Pipradrol

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Pipradrol
Pipradrol.svg
Systematic (IUPAC) name
α,α-Diphenyl-2-piperidinemethanol
Clinical data
Legal status
Identifiers
CAS number 46-76-07 N
ATC code N06BX15
PubChem CID 10083
ChemSpider 9681 YesY
UNII S6I030E0DA YesY
Chemical data
Formula C18H21NO 
Mol. mass 267.37
 N (what is this?)  (verify)

Pipradrol (Meratran) is a mild central nervous system stimulant (norepinephrine-dopamine reuptake inhibitor) that is no longer widely used in most countries due to concerns about its abuse potential, although this is less of a problem than with other stimulants that still are in current use such as methylphenidate. Pipradrol is still used in some European countries, and even rarely in the USA. Pipradrol was developed in the 1940s,[1] and found use initially for treating obesity.[2] It was subsequently used for the treatment of a variety of other conditions such as narcolepsy, ADHD, and most particularly for counteracting the symptoms of senile dementia, this being the only application for which it is still used medically. Pipradrol proved useful for these applications as its relatively mild stimulant effects gave it a good safety profile compared to stronger stimulants. It was also trialled as an adjutant treatment for depression and schizophrenia although it was never widely used for these purposes.

Pipradrol was made illegal in many countries in the late 1970s, at the same time as many other drugs which had a history of abuse. The relatively mild stimulant effects of pipradrol meant that it was scheduled under the less restrictive classes in most countries (i.e. Class C in United Kingdom and New Zealand) but was still considered of sufficient abuse potential to be made an illegal drug. It is now an obscure compound that is virtually unknown as an illicit drug of abuse, but is still used for some scientific research, often as a comparison drug for testing other stimulants against.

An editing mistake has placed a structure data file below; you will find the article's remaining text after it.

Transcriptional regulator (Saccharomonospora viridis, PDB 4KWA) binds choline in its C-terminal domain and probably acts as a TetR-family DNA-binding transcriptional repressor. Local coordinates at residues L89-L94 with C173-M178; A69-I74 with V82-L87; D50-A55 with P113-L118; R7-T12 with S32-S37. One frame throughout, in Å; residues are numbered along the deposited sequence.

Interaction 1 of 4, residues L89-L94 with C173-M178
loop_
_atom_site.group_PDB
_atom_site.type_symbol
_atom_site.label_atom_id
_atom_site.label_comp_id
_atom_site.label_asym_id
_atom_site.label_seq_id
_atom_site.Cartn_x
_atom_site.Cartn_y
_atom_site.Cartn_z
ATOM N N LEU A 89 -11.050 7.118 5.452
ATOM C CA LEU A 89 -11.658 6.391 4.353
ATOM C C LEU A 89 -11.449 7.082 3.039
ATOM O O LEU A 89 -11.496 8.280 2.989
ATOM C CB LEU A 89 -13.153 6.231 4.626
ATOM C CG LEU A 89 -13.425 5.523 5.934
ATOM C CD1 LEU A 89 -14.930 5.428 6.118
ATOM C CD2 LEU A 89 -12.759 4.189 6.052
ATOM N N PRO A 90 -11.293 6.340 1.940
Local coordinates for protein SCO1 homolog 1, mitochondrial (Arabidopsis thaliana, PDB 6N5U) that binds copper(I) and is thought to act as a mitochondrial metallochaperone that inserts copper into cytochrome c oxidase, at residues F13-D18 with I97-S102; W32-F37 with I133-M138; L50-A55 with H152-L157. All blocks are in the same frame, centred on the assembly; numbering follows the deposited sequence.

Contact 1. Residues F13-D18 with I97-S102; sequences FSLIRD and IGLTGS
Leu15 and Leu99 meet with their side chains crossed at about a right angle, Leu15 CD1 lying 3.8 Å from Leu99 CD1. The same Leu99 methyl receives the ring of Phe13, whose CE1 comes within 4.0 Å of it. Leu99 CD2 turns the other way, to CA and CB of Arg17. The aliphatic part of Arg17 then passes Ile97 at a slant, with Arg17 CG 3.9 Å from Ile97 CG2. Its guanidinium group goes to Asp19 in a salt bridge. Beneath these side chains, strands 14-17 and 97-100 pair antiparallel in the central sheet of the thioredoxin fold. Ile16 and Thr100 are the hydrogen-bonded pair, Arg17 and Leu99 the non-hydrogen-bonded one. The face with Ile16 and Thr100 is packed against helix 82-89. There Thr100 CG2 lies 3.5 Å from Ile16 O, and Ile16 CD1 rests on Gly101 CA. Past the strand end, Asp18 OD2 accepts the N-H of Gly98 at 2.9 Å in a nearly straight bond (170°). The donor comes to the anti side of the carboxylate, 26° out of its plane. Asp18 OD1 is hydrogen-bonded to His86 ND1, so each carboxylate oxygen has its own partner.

Dosage is between 0.5 and 4 milligrams per day, typically taken as a single dose in the morning as the long duration of effects of pipradrol (up to 12 hours) means insomnia can be a problem especially if it is used at higher doses or taken too late in the day.

Common side effects include insomnia, anorexia, tachycardia, anxiety. Rarer side effects include dry mouth, tremor, hypertension, euphoria, depression, and very rarely psychosis or convulsions.

Synthesis[edit]

Cyclization of the side chain onto the nitrogen atom leads to compounds with sedative and tranquilizing activity. The lack of structural specificity, that is, the fact that both positional isomers show the same activity, is notable.

Synthesis of azacyclonol and pipradrol

Thus, condensation of the Grignard reagent from 2-bromopyridine with benzophenone affords the tertiary carbinol. Catalytic reduction in acetic acid leads to selective hydrogenation of the heterocyclic ring and formation of Pipradrol.[3] Analogous sequence using an organometallic derived from 4-bromopyridine gives Calmeran.[4]

It had also been theoretically claimed that reaction of PhMgBr on pipecolic acid is another method to form pipradrol.[citation needed]

See also[edit]

References[edit]

  1. ^ Tilford, Charles H; Werner, Harold W U.S. Patent 2,624,739 (1953).
  2. ^ Gelvin EP, McGavack TH, Kenigsberg S. (1955). "Alpha-(2-piperidyl) benzhydrol hydrochloride (pipradrol) as an adjunct in the dietary management of obesity". N Y State J Med 55 (16): 2336–8. PMID 13244858. 
  3. ^ Schumann, E. L.; VanCampen, M. G. and Pogge, R. C. U.S. Patent 2,804,422 (1957).
  4. ^ Tilford, Charles H.; Shelton, Robert S.; Campen, M. G. van (1948). "Histamine Antagonists. Basically Substituted Pyridine Derivatives". Journal of the American Chemical Society 70 (12): 4001–4009. doi:10.1021/ja01192a010. PMID 18105922.  edit